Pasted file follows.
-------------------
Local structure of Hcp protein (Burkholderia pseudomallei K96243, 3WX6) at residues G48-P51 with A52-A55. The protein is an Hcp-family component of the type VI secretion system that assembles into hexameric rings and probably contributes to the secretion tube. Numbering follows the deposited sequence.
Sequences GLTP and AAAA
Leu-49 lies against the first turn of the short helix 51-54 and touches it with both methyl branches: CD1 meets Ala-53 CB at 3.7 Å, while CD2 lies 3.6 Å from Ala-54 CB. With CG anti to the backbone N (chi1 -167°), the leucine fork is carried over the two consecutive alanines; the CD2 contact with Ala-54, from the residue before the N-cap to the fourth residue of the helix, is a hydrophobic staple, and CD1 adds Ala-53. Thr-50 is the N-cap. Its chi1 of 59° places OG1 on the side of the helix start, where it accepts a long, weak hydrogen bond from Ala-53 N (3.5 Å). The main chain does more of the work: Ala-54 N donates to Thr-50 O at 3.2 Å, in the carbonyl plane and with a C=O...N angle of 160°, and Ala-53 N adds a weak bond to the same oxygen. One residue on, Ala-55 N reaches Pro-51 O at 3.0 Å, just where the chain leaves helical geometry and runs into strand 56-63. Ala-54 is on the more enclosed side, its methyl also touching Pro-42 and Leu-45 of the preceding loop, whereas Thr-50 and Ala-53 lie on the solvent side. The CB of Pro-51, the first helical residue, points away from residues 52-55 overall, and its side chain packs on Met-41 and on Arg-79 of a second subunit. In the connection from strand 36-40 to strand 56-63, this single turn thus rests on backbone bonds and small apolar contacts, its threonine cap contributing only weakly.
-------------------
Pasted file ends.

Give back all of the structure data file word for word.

Local structure of Hcp protein (Burkholderia pseudomallei K96243, 3WX6) at residues G48-P51 with A52-A55. The protein is an Hcp-family component of the type VI secretion system that assembles into hexameric rings and probably contributes to the secretion tube. Numbering follows the deposited sequence.
Sequences GLTP and AAAA
Leu-49 lies against the first turn of the short helix 51-54 and touches it with both methyl branches: CD1 meets Ala-53 CB at 3.7 Å, while CD2 lies 3.6 Å from Ala-54 CB. With CG anti to the backbone N (chi1 -167°), the leucine fork is carried over the two consecutive alanines; the CD2 contact with Ala-54, from the residue before the N-cap to the fourth residue of the helix, is a hydrophobic staple, and CD1 adds Ala-53. Thr-50 is the N-cap. Its chi1 of 59° places OG1 on the side of the helix start, where it accepts a long, weak hydrogen bond from Ala-53 N (3.5 Å). The main chain does more of the work: Ala-54 N donates to Thr-50 O at 3.2 Å, in the carbonyl plane and with a C=O...N angle of 160°, and Ala-53 N adds a weak bond to the same oxygen. One residue on, Ala-55 N reaches Pro-51 O at 3.0 Å, just where the chain leaves helical geometry and runs into strand 56-63. Ala-54 is on the more enclosed side, its methyl also touching Pro-42 and Leu-45 of the preceding loop, whereas Thr-50 and Ala-53 lie on the solvent side. The CB of Pro-51, the first helical residue, points away from residues 52-55 overall, and its side chain packs on Met-41 and on Arg-79 of a second subunit. In the connection from strand 36-40 to strand 56-63, this single turn thus rests on backbone bonds and small apolar contacts, its threonine cap contributing only weakly.